Ceftazidime, Carbapenems, or Piperacillin-tazobactam as Single Definitive Therapy for Pseudomonas aeruginosa Bloodstream Infection: A Multisite Retrospective Study

Clin Infect Dis. 2020 May 23;70(11):2270-2280. doi: 10.1093/cid/ciz668.


Background: The optimal antibiotic regimen for Pseudomonas aeruginosa bacteremia is controversial. Although β-lactam monotherapy is common, data to guide the choice between antibiotics are scarce. We aimed to compare ceftazidime, carbapenems, and piperacillin-tazobactam as definitive monotherapy.

Methods: A multinational retrospective study (9 countries, 25 centers) including 767 hospitalized patients with P. aeruginosa bacteremia treated with β-lactam monotherapy during 2009-2015. The primary outcome was 30-day all-cause mortality. Univariate and multivariate, including propensity-adjusted, analyses were conducted introducing monotherapy type as an independent variable.

Results: Thirty-day mortality was 37/213 (17.4%), 42/210 (20%), and 55/344 (16%) in the ceftazidime, carbapenem, and piperacillin-tazobactam groups, respectively. Type of monotherapy was not significantly associated with mortality in either univariate, multivariate, or propensity-adjusted analyses (odds ratio [OR], 1.14; 95% confidence interval [CI], 0.52-2.46, for ceftazidime; OR, 1.3; 95% CI, 0.67-2.51, for piperacillin-tazobactam, with carbapenems as reference in propensity adjusted multivariate analysis; 542 patients). No significant difference between antibiotics was demonstrated for clinical failure, microbiological failure, or adverse events. Isolation of P. aeruginosa with new resistance to antipseudomonal drugs was significantly more frequent with carbapenems (36/206 [17.5%]) versus ceftazidime (25/201 [12.4%]) and piperacillin-tazobactam (28/332 [8.4%] (P = .007).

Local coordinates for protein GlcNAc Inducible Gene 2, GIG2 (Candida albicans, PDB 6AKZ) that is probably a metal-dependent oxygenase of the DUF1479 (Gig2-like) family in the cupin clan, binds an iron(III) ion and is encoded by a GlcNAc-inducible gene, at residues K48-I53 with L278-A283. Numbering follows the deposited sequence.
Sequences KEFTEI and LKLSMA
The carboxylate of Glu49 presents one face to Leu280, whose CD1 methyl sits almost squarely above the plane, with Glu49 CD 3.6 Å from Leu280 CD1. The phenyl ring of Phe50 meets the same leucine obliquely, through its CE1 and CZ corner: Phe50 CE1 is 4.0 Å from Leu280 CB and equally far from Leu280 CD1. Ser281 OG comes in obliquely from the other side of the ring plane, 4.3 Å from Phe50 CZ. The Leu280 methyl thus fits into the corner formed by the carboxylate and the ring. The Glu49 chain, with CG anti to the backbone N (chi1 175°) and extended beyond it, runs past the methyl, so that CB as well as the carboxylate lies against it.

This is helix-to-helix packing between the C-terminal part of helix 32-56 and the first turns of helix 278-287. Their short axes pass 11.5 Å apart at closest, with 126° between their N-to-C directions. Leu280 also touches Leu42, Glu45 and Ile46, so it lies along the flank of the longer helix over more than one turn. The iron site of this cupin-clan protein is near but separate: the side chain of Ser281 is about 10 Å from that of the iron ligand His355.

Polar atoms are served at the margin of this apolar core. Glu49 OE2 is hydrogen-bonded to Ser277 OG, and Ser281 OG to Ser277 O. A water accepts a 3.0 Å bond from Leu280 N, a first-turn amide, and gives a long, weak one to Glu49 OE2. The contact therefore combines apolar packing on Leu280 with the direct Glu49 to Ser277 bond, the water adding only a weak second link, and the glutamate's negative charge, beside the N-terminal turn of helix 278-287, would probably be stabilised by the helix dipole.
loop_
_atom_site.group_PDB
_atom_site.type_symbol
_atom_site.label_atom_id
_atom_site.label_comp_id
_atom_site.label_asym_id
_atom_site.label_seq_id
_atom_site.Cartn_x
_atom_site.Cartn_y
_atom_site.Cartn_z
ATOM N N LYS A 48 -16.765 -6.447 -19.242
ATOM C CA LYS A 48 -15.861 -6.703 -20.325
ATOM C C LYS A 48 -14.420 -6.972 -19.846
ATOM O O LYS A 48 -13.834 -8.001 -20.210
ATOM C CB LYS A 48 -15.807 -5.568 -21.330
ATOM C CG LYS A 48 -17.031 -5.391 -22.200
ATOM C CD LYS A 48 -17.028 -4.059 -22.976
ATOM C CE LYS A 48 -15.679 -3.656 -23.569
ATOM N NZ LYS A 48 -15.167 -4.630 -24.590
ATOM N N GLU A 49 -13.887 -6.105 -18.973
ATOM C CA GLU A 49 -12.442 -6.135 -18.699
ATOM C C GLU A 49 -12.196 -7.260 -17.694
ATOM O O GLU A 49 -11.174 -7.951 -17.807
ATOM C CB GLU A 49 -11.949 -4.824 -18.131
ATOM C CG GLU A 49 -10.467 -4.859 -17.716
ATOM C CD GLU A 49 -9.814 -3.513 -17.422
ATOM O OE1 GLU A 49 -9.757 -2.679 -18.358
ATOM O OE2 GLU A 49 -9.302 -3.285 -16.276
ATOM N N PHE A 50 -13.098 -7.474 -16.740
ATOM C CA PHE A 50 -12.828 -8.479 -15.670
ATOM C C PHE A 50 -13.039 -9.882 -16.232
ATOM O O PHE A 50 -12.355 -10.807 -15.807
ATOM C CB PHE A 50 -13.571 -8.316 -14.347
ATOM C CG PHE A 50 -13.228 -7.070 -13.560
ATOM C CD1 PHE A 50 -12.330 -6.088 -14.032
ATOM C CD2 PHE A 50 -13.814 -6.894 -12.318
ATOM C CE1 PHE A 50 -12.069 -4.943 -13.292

Conclusions: No significant difference in mortality, clinical, and microbiological outcomes or adverse events was demonstrated between ceftazidime, carbapenems, and piperacillin-tazobactam as definitive treatment of P. aeruginosa bacteremia. Higher rates of resistant P. aeruginosa after patients were treated with carbapenems, along with the general preference for carbapenem-sparing regimens, suggests using ceftazidime or piperacillin-tazobactam for treating susceptible infection.

Keywords: Pseudomonas; bacteremia; beta-lactam; monotherapy.

Publication types

  • Research Support, Non-U.S. Gov't

MeSH terms

  • Anti-Bacterial Agents / therapeutic use
  • Carbapenems / therapeutic use
  • Ceftazidime / therapeutic use
  • Humans
  • Microbial Sensitivity Tests
  • Penicillanic Acid / therapeutic use
  • Piperacillin / therapeutic use
  • Pseudomonas Infections* / drug therapy
  • Pseudomonas aeruginosa*
  • Retrospective Studies


  • Anti-Bacterial Agents
  • Carbapenems
  • Penicillanic Acid
  • Ceftazidime
  • Piperacillin